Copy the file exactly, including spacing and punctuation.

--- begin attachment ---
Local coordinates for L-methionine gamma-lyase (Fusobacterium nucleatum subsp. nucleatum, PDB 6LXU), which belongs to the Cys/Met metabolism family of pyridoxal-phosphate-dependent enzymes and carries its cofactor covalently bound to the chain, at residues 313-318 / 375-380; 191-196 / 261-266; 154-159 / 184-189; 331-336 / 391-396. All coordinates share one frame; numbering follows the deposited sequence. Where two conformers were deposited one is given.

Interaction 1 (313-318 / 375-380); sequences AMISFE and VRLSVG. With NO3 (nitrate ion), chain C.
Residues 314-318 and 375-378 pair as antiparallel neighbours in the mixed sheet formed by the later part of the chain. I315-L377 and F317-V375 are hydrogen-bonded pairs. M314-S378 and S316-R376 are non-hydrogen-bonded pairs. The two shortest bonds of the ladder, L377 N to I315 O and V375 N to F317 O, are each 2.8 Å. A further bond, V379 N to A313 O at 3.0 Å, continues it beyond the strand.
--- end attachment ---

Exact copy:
Local coordinates for L-methionine gamma-lyase (Fusobacterium nucleatum subsp. nucleatum, PDB 6LXU), which belongs to the Cys/Met metabolism family of pyridoxal-phosphate-dependent enzymes and carries its cofactor covalently bound to the chain, at residues 313-318 / 375-380; 191-196 / 261-266; 154-159 / 184-189; 331-336 / 391-396. All coordinates share one frame; numbering follows the deposited sequence. Where two conformers were deposited one is given.

Interaction 1 (313-318 / 375-380); sequences AMISFE and VRLSVG. With NO3 (nitrate ion), chain C.
Residues 314-318 and 375-378 pair as antiparallel neighbours in the mixed sheet formed by the later part of the chain. I315-L377 and F317-V375 are hydrogen-bonded pairs. M314-S378 and S316-R376 are non-hydrogen-bonded pairs. The two shortest bonds of the ladder, L377 N to I315 O and V375 N to F317 O, are each 2.8 Å. A further bond, V379 N to A313 O at 3.0 Å, continues it beyond the strand.